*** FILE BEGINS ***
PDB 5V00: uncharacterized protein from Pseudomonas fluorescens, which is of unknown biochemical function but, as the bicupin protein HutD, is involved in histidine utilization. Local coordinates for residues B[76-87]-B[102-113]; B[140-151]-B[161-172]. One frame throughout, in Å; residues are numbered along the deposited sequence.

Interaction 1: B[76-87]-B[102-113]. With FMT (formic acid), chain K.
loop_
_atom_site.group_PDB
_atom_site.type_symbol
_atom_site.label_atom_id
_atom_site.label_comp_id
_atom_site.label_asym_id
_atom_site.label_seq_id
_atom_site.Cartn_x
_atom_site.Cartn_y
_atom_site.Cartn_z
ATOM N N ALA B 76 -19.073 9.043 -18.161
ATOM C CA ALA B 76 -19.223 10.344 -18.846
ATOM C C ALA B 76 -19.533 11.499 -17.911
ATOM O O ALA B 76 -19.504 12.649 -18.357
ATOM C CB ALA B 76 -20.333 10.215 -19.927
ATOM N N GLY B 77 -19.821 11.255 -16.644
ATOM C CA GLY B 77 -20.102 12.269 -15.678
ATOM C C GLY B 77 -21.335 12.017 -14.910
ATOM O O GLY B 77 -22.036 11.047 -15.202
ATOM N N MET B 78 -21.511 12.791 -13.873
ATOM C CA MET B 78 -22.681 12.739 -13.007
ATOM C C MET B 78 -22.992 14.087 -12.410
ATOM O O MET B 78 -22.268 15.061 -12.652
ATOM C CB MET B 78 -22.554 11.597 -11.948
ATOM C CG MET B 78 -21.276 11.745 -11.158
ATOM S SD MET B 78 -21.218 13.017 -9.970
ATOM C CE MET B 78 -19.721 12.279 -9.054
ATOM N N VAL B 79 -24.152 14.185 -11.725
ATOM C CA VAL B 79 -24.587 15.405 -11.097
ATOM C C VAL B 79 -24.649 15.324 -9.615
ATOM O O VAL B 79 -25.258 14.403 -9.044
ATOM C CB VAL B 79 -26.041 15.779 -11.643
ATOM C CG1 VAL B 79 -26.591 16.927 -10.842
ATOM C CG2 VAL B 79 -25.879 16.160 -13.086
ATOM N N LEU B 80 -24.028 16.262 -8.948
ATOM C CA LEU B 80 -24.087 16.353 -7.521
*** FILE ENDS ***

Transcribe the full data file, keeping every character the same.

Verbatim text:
PDB 5V00: uncharacterized protein from Pseudomonas fluorescens, which is of unknown biochemical function but, as the bicupin protein HutD, is involved in histidine utilization. Local coordinates for residues B[76-87]-B[102-113]; B[140-151]-B[161-172]. One frame throughout, in Å; residues are numbered along the deposited sequence.

Interaction 1: B[76-87]-B[102-113]. With FMT (formic acid), chain K.
loop_
_atom_site.group_PDB
_atom_site.type_symbol
_atom_site.label_atom_id
_atom_site.label_comp_id
_atom_site.label_asym_id
_atom_site.label_seq_id
_atom_site.Cartn_x
_atom_site.Cartn_y
_atom_site.Cartn_z
ATOM N N ALA B 76 -19.073 9.043 -18.161
ATOM C CA ALA B 76 -19.223 10.344 -18.846
ATOM C C ALA B 76 -19.533 11.499 -17.911
ATOM O O ALA B 76 -19.504 12.649 -18.357
ATOM C CB ALA B 76 -20.333 10.215 -19.927
ATOM N N GLY B 77 -19.821 11.255 -16.644
ATOM C CA GLY B 77 -20.102 12.269 -15.678
ATOM C C GLY B 77 -21.335 12.017 -14.910
ATOM O O GLY B 77 -22.036 11.047 -15.202
ATOM N N MET B 78 -21.511 12.791 -13.873
ATOM C CA MET B 78 -22.681 12.739 -13.007
ATOM C C MET B 78 -22.992 14.087 -12.410
ATOM O O MET B 78 -22.268 15.061 -12.652
ATOM C CB MET B 78 -22.554 11.597 -11.948
ATOM C CG MET B 78 -21.276 11.745 -11.158
ATOM S SD MET B 78 -21.218 13.017 -9.970
ATOM C CE MET B 78 -19.721 12.279 -9.054
ATOM N N VAL B 79 -24.152 14.185 -11.725
ATOM C CA VAL B 79 -24.587 15.405 -11.097
ATOM C C VAL B 79 -24.649 15.324 -9.615
ATOM O O VAL B 79 -25.258 14.403 -9.044
ATOM C CB VAL B 79 -26.041 15.779 -11.643
ATOM C CG1 VAL B 79 -26.591 16.927 -10.842
ATOM C CG2 VAL B 79 -25.879 16.160 -13.086
ATOM N N LEU B 80 -24.028 16.262 -8.948
ATOM C CA LEU B 80 -24.087 16.353 -7.521